Besides being potentially less expensive than corn ethanol, cellulosic ethanol has many other advantages:
While corn ethanol production is focused heavily in the Midwest, cellulosic feedstocks are available in almost all parts of the country.
The same plant materials that are being used for feedstocks can often be burned to fuel the ethanol plant, avoiding the fuel expenses (usually natural gas) and the consumption of fossil fuels required by conventional grain ethanol plants.
A 1999 study by Argonne National Laboratory found that substituting cellulosic ethanol for gasoline would result in a net greenhouse gas reduction of 86-128 percent, compared to a 35 percent reduction in greenhouse gases by substituting corn ethanol for gasoline. (Wang et al., 1999)
Cellulosic feedstock prices should be more stable and less volatile than corn prices.
Cellulosic ethanol plants can dispose of a wide variety of organic wastes.
A few small-scale cellulosic ethanol plants are under construction or operating in the U.S. and Canada, using sugar cane residue, municipal solid wastes, rice straw, and timber residue as feedstocks. The widespread commercialization of cellulosic ethanol would greatly increase U.S. ethanol production, but hardly anyone expects ethanol to replace petroleum completely. One recent study found that "bioenergy from agriculture could displace 25 to 30 percent of U.S. petroleum imports with fully developed biomass ethanol technology." (Gallagher et. al, 2003) The Natural Resources Defense Council predicts that a combination of biofuels, "better vehicle efficiency, and smart-growth urban planning, could virtually eliminate our demand for gasoline by 2050."(NRDC) Annual production of biodiesel, the second-largest U.S. biofuel, is currently less than two percent of ethanol production, but (like ethanol) has the potential to become much greater.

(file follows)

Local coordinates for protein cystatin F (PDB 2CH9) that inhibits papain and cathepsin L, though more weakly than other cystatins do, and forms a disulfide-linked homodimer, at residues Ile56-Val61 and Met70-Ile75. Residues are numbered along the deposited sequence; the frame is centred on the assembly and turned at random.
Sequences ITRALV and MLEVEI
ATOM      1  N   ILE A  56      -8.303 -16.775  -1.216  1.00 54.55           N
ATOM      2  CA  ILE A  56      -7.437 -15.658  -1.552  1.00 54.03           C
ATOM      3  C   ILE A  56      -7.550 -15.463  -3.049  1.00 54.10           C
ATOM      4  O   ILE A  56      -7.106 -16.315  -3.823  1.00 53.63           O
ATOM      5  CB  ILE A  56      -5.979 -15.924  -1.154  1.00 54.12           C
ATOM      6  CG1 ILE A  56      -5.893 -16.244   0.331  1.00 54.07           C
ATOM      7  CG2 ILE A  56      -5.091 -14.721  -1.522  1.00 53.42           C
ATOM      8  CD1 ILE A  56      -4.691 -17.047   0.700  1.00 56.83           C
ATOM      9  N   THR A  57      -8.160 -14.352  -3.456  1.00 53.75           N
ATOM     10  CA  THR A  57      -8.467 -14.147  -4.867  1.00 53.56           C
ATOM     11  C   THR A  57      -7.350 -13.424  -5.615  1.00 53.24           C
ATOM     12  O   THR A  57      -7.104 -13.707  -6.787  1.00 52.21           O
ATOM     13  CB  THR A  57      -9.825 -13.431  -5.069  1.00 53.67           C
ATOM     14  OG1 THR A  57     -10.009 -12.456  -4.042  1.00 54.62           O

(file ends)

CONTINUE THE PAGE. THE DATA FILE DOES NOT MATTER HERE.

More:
Sugar cane bagasse.
Photo by: Warren Gretz, DOE/NREL
Cellulosic materials are generally less expensive than corn but also harder to convert to sugar. Chemically, cellulose is a long chain of tightly bound sugar molecules. The conversion of cellulose to sugar is generally accomplished by using sulfuric acid, through either dilute acid hydrolysis or concentrated acid hydrolysis. Many researchers today are most enthusiastic about a process called enzymatic hydrolysis, where an enzyme called cellulase is used, instead of sulfuric acid, to convert cellulose to sugar. In processes known as thermal gasification and pyrolysis, cellulosic material is heated to extremely high temperatures (up to 2200° F), creating a gas or oil that can be converted into ethanol using microorganisms or a catalytic reactor. Ethanol has also been made from methane, which can be captured from landfills or anaerobic digesters.
Photo by: Warren Gretz, DOE/NREL
According to a 2004 U.S. Department of Energy (USDOE) report, "The production of ethanol from corn is a mature technology that is not likely to see significant reductions in production costs." (DiPardo, 2004) On the other hand, many are optimistic that the cost of producing cellulosic ethanol will eventually drop far below the cost of producing corn-based ethanol. Until recently, the cellulase enzymes used for enzymatic hydrolysis were prohibitively expensive, costing five or six dollars per gallon of ethanol. In 2005, though, two companies—Novozymes Biotech and Genencor International—reported achieving costs as low as 10 to 20 cents per gallon of ethanol, in laboratory trials funded by USDOE and the National Renewable Energy Laboratory.